Read about using gradable and ungradable adjectives. Then, when you are ready, test yourself with these practice exercises.
Using strong and weak (gradable or ungradable) adjectives
Cold is a "weak" or "gradable" adjective. It could be a bit cold or very cold. We use gradable adjectives with words like slightly, a bit, very and extremely:
Tom is very cold.
Freezing is a "strong" or "ungradable" adjective - it is very, very cold! It can't be a bit freezing. We use ungradable adjectives with words which suggest "the most", for example absolutely, completely, totally and utterly:
Sarah is absolutely freezing.
If you aren't sure whether an adjective is strong or weak, you can use "really" - it works with almost all adjectives.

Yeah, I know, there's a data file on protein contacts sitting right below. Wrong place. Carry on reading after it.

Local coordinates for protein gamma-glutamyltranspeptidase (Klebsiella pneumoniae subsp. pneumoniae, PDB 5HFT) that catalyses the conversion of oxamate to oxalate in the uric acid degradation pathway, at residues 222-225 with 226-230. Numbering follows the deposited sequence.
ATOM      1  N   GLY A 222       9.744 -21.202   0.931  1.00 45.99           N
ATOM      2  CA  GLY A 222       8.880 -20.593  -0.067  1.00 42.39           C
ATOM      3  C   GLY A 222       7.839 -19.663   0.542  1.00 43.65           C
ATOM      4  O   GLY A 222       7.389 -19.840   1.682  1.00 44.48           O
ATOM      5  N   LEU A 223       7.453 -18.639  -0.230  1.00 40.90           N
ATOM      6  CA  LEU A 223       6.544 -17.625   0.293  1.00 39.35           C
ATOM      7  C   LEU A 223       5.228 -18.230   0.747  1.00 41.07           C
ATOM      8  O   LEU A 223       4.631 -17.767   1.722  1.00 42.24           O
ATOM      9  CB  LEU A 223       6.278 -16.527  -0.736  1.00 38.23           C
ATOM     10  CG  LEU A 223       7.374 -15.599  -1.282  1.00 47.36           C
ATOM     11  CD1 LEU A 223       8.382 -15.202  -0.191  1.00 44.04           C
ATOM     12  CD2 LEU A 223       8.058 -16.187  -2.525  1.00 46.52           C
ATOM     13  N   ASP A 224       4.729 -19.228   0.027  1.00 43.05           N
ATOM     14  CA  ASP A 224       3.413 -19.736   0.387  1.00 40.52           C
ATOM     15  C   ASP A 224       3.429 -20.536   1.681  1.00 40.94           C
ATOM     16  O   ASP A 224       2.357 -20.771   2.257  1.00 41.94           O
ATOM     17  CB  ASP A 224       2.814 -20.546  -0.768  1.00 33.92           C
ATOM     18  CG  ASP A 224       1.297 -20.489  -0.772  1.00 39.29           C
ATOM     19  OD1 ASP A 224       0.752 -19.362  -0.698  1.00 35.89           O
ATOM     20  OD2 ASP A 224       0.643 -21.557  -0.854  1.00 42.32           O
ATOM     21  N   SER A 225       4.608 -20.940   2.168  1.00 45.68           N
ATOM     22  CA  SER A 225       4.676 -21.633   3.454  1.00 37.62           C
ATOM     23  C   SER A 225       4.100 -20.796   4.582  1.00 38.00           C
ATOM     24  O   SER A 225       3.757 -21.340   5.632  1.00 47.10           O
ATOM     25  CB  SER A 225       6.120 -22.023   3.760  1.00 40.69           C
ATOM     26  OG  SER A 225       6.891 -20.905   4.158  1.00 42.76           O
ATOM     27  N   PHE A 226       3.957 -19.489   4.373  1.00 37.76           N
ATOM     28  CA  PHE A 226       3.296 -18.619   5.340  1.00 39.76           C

I'm really / very hungry. (weak)
I'm really /absolutely starving. (strong)
I'm really / extremely tired. (weak)
I'm really / completely exhausted. (strong)
Strong / Weak adjectives: Advanced Points
Terrible means very bad. But terribly just means very - for example, "the documentary was terribly interesting". We often use it with a negative sentence: "the film wasn't terribly good" (meaning "it wasn't very good"). Awfully and dreadfully work in the same way.
Quite means different things with strong and weak adjectives.
It was quite funny. (quite + weak adj = slightly)
It was quite hilarious. (quite + strong adj = absolutely)
Now, try these exercises to practise using gradable and ungradable adjectives.